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date: 16 November 2019


  • Jeremy Montagu


Frame xylophone of Burkina Faso. It has 17 or sometimes 18 rectangular wooden bars; all except the one to three lowest bars have large calabash resonators below them with buzzing membranes (mirletons) over holes in the side. It is tuned to an anhemitonic pentatonic scale of three octaves and a tone, with the intervals varying between a slightly narrow whole tone and a minor third. The lowest bars, because they are not resonated and are used differently, are not part of the scale system. The instrument is used for funeral rites, the name meaning ‘funeral repertoire’. It is played with wooden sticks tipped with natural rubber.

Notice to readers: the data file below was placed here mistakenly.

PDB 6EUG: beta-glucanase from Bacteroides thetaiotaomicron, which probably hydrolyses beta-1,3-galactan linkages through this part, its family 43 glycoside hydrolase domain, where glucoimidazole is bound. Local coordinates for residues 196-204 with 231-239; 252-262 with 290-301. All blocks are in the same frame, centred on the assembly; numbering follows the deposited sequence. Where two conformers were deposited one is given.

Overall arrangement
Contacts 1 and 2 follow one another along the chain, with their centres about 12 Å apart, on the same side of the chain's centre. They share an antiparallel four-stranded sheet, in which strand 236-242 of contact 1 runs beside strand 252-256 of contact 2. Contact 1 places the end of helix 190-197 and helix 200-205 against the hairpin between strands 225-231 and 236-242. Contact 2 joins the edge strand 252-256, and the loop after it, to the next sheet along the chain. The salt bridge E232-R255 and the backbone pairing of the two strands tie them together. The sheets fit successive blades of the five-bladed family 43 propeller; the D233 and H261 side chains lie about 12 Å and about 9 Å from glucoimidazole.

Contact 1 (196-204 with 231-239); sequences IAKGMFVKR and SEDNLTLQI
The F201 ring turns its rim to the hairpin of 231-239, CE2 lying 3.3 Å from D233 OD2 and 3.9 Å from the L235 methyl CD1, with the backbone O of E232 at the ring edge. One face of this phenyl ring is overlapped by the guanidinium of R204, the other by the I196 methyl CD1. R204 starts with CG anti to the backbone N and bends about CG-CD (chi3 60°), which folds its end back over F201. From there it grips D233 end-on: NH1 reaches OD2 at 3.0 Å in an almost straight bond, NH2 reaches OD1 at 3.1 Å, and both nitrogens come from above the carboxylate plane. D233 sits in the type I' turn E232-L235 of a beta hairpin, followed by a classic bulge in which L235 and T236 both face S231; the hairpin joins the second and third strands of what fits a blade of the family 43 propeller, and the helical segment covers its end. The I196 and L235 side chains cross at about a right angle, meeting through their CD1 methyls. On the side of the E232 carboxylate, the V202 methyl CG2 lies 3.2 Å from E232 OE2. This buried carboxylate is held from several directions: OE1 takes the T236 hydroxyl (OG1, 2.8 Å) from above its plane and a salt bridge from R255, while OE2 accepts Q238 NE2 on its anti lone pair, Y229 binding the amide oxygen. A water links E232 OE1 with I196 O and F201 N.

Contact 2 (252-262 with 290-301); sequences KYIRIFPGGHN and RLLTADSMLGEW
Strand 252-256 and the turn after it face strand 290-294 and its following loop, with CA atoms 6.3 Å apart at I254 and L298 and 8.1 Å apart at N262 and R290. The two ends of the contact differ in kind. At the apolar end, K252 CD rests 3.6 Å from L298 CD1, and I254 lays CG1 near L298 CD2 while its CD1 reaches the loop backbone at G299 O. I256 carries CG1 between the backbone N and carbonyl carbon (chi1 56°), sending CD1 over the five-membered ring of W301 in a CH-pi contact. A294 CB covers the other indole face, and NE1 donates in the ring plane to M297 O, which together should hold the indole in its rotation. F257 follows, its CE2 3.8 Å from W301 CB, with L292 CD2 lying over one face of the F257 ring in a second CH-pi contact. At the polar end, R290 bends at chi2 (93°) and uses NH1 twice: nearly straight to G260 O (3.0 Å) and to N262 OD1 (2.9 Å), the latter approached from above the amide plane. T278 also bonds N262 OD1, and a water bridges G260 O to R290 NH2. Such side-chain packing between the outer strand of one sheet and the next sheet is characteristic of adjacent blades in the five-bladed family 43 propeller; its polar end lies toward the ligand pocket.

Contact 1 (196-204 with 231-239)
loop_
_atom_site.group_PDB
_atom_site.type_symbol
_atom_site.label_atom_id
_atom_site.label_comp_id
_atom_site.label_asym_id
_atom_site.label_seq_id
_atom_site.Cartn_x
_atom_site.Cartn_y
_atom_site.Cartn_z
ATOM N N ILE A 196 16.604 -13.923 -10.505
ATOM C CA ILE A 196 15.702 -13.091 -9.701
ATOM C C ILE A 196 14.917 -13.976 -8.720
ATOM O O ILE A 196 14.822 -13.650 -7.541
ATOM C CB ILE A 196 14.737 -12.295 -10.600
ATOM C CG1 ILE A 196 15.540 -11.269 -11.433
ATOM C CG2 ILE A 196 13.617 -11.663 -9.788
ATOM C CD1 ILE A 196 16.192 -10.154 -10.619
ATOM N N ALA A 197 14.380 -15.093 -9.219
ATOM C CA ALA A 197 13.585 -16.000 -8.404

The lowest one to three bars, called jìl kpàwre (jìl or gyil: xylophones in general; kpàwre: beating, hence in this context ‘accompanying the xylophone with these bars’), serve a special purpose, being played by a second player with wooden sticks (often with the normal beaters reversed) only to mark the rhythm. The second player is thus regarded not as playing the xylophone but as accompanying it, so that, unlike other xylophones, the ...

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